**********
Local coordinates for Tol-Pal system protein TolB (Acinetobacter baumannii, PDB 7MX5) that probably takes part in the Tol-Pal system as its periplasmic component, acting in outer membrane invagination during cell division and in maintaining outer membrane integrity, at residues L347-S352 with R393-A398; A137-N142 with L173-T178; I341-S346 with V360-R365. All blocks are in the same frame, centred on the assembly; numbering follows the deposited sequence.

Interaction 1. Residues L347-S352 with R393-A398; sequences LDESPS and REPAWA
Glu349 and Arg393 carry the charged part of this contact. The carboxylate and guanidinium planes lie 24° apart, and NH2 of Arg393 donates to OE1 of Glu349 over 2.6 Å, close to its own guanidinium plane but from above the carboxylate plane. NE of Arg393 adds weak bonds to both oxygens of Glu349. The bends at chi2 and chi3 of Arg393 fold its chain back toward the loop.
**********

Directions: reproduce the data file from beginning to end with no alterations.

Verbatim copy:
Local coordinates for Tol-Pal system protein TolB (Acinetobacter baumannii, PDB 7MX5) that probably takes part in the Tol-Pal system as its periplasmic component, acting in outer membrane invagination during cell division and in maintaining outer membrane integrity, at residues L347-S352 with R393-A398; A137-N142 with L173-T178; I341-S346 with V360-R365. All blocks are in the same frame, centred on the assembly; numbering follows the deposited sequence.

Interaction 1. Residues L347-S352 with R393-A398; sequences LDESPS and REPAWA
Glu349 and Arg393 carry the charged part of this contact. The carboxylate and guanidinium planes lie 24° apart, and NH2 of Arg393 donates to OE1 of Glu349 over 2.6 Å, close to its own guanidinium plane but from above the carboxylate plane. NE of Arg393 adds weak bonds to both oxygens of Glu349. The bends at chi2 and chi3 of Arg393 fold its chain back toward the loop.